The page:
|Alma Mater:||UCLA, 1968|
Andy Banachowski, the winningest Division I women’s volleyball coach in history, retired on June 30, 2010 following a 43-year career at the helm of the UCLA women’s volleyball program.
In his final season in 2009, Banachowski guided the Bruins to a 24-9 record. It was the program’s 11th-consecutive, 20-win season, as UCLA finished in a tie for second in the Pac-10. On Oct. 31, 2009, Banachowski won his 1,100th match in a five-set triumph at Stanford. His final career record was 1,106-301 (.786).
In 2006, Banachowski led the Bruins to their first Final Four appearance and 30-win season since 1994. UCLA won its first 20 matches of the year and breezed through the first four rounds of the NCAA Tournament with four straight, three-game sweeps. Following the 2006 season, Banachowski was honored as the Tachikara/AVCA Division I National Coach of the Year, the second time he had been named Coach of the Year, with the other coming in 1989. He also received Volleyball Magazine Coach of the Year honors for the fifth time and AVCA Pacific Region COY accolades for the fifth time (1989, ‘92, ‘93, ‘98). On five occasions, Banachowski was named Pacific-10 Conference Coach of the Year (1988, ‘89, ‘93, ‘94, ‘98).
Banachowski, the first women’s volleyball coach inducted into the National Volleyball Hall of Fame (1997), coached at least one All-American in each of his last six seasons. UCLA women’s volleyball earned 42 AVCA All-American honors, to go with 52 Under Armour/Volleyball Magazine All-American awards under Banachowski. He also coached players to numerous other awards, including 48 All-Pacific Region honors, 98 All-Conference awards, five Pac-10 Players of the Year and the National Player of the Year in 1992 (Natalie Williams). Eighteen Bruins earned All-NCAA Tournament accolades, including Williams, who was named Most Outstanding Player in both 1990 and 1991. Williams also won two Honda Awards under Banachowski’s tutelage in 1992 and ‘93, with Liz Masakayan earning the honor in 1985.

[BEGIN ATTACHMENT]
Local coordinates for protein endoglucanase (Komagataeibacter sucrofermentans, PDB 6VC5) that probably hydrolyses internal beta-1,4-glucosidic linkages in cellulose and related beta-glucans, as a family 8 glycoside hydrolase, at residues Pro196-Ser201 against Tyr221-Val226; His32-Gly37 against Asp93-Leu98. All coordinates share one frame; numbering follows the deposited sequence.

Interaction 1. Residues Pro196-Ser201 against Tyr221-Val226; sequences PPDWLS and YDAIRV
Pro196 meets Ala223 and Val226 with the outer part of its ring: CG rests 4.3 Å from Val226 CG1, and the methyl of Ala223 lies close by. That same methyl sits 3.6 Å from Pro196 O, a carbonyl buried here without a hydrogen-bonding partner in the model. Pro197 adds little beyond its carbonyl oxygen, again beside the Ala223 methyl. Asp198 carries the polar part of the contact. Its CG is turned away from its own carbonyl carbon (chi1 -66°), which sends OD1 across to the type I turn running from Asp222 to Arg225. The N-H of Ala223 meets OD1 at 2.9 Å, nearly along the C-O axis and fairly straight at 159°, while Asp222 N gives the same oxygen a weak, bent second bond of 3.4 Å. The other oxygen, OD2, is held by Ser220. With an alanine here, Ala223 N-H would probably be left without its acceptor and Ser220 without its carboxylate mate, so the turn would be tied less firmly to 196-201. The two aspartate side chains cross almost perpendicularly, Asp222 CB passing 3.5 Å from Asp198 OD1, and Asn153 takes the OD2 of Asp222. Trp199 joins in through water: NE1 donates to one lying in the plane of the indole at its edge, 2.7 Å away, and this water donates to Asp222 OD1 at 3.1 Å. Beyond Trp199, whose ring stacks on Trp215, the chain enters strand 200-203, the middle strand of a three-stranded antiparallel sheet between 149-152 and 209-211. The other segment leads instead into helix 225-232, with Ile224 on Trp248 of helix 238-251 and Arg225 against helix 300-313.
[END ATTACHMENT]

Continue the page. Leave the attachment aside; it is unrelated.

Banachowski and UCLA women’s volleyball were synonymous since the program’s inception in 1965. He directed the Bruins for all but two of those seasons, the 1968-69 and 1969-70 campaigns, which directly followed his graduation.
The Bruins won six national championships over Banachowski’s tenure, winning the program’s first title in 1972 while affiliated with the Division of Girls and Women’s Sports (DGWS). In 1974 and 1975, UCLA combined for a record of 60-4, winning back-to-back Association of Intercollegiate Athletics for Women (AIAW) championships. Since the NCAA began sponsoring women’s sports in 1981, the Bruins appeared in 11 Final Fours under Banachowski, winning championships in 1984, 1990 and 1991 and earning runner-up finishes in 1981, 1983, 1992 and 1994. Banachowski retired with more victories than any other coach in women’s collegiate volleyball history. On Nov. 12, 2005, Banachowski became the first Division I women’s coach to reach 1,000 career victories when the Bruins handed eventual national champion Washington its only loss of the season in a five-game thriller at Pauley Pavilion.